Fighting AML

Fighting AML

In acute myeloid leukemia (AML), white blood cells, produced in bone marrow, are abnormal and do not become healthy cells. These abnormal cells crowd out the normal ones, so the patient’s body has a harder time fighting off infection.

Only about 500 children are found to have AML in the U.S. each year. (It is much more common in adults.) However, it is the most common second cancer among children treated for other cancers.

In 2012, family friends worked together to create a fundraising event that would honor Samantha and show her how much she was loved and supported by so many in our community.   Samantha was involved in some of the planning, and she decided she wanted any funds raised to go towards leukemia research so that “other kids don’t get sick”.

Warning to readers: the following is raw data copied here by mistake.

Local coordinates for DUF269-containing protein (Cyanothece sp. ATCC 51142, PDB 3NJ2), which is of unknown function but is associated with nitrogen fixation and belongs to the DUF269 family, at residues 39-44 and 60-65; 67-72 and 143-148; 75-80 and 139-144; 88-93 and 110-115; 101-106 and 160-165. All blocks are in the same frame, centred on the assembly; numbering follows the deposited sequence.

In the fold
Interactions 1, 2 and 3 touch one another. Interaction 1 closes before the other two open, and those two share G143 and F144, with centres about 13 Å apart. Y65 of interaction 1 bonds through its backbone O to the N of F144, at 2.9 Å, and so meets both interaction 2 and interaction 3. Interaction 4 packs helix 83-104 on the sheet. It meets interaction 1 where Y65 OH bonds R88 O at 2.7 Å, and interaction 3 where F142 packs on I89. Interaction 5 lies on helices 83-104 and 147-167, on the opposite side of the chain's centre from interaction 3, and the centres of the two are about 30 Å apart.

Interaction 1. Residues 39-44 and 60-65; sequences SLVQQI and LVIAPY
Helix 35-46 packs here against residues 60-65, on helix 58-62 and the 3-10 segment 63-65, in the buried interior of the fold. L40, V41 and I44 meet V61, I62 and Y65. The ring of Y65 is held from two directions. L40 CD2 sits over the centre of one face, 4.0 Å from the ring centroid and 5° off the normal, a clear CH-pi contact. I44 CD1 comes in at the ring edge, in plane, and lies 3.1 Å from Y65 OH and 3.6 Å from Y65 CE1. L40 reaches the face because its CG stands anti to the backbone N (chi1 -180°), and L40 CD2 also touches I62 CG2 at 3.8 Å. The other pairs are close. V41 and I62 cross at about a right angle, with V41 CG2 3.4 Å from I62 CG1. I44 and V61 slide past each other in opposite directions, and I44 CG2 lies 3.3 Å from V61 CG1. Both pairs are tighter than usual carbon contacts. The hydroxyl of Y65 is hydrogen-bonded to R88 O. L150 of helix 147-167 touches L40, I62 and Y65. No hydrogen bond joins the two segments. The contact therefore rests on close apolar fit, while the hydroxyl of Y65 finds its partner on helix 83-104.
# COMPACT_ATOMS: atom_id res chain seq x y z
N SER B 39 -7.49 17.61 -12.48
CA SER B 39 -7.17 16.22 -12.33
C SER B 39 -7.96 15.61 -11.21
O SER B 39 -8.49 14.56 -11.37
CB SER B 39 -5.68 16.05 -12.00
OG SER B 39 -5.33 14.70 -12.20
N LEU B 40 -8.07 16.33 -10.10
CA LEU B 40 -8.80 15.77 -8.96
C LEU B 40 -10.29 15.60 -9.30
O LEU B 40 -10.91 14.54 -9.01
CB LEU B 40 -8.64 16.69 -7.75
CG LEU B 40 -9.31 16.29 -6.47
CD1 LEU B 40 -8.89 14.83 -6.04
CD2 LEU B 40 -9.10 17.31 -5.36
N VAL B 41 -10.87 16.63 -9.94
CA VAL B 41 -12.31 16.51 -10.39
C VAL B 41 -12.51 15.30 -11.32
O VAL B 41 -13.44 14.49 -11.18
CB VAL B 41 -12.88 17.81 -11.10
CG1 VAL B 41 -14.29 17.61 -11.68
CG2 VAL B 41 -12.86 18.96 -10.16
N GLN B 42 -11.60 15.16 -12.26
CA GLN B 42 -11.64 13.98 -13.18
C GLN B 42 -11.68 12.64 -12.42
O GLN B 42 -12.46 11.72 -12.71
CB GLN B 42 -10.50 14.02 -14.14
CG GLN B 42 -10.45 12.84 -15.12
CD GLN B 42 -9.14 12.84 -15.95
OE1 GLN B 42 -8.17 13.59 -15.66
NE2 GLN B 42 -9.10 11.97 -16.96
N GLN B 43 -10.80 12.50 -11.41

To date (2017) we have raised nearly $100,000 to support pediatric leukemia research at Cook Children’s Hospital, where Samantha received her treatment.  Cook Children’s is actively collaborating with several nationally known organizations and hospitals in the fight to find a cure, while providing excellent care for children.

For more information on the efforts underway at Cook Children’s hospital, follow this link.